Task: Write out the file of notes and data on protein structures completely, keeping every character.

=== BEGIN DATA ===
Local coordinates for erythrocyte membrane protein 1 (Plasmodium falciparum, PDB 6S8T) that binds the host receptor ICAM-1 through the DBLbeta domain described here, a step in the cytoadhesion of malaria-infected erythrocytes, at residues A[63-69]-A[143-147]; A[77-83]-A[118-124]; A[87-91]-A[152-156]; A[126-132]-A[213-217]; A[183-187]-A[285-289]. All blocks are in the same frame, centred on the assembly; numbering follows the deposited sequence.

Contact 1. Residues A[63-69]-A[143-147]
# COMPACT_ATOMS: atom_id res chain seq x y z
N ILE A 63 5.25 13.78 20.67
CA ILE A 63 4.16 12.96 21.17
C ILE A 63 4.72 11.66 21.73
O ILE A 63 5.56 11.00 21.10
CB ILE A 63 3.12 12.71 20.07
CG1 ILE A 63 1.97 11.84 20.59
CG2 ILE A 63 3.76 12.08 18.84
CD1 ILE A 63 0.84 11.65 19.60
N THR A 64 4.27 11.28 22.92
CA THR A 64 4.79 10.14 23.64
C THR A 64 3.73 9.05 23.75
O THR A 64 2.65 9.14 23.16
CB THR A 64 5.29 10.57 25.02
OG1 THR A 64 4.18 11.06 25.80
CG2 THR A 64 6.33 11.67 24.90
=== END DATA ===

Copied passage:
Local coordinates for erythrocyte membrane protein 1 (Plasmodium falciparum, PDB 6S8T) that binds the host receptor ICAM-1 through the DBLbeta domain described here, a step in the cytoadhesion of malaria-infected erythrocytes, at residues A[63-69]-A[143-147]; A[77-83]-A[118-124]; A[87-91]-A[152-156]; A[126-132]-A[213-217]; A[183-187]-A[285-289]. All blocks are in the same frame, centred on the assembly; numbering follows the deposited sequence.

Contact 1. Residues A[63-69]-A[143-147]
# COMPACT_ATOMS: atom_id res chain seq x y z
N ILE A 63 5.25 13.78 20.67
CA ILE A 63 4.16 12.96 21.17
C ILE A 63 4.72 11.66 21.73
O ILE A 63 5.56 11.00 21.10
CB ILE A 63 3.12 12.71 20.07
CG1 ILE A 63 1.97 11.84 20.59
CG2 ILE A 63 3.76 12.08 18.84
CD1 ILE A 63 0.84 11.65 19.60
N THR A 64 4.27 11.28 22.92
CA THR A 64 4.79 10.14 23.64
C THR A 64 3.73 9.05 23.75
O THR A 64 2.65 9.14 23.16
CB THR A 64 5.29 10.57 25.02
OG1 THR A 64 4.18 11.06 25.80
CG2 THR A 64 6.33 11.67 24.90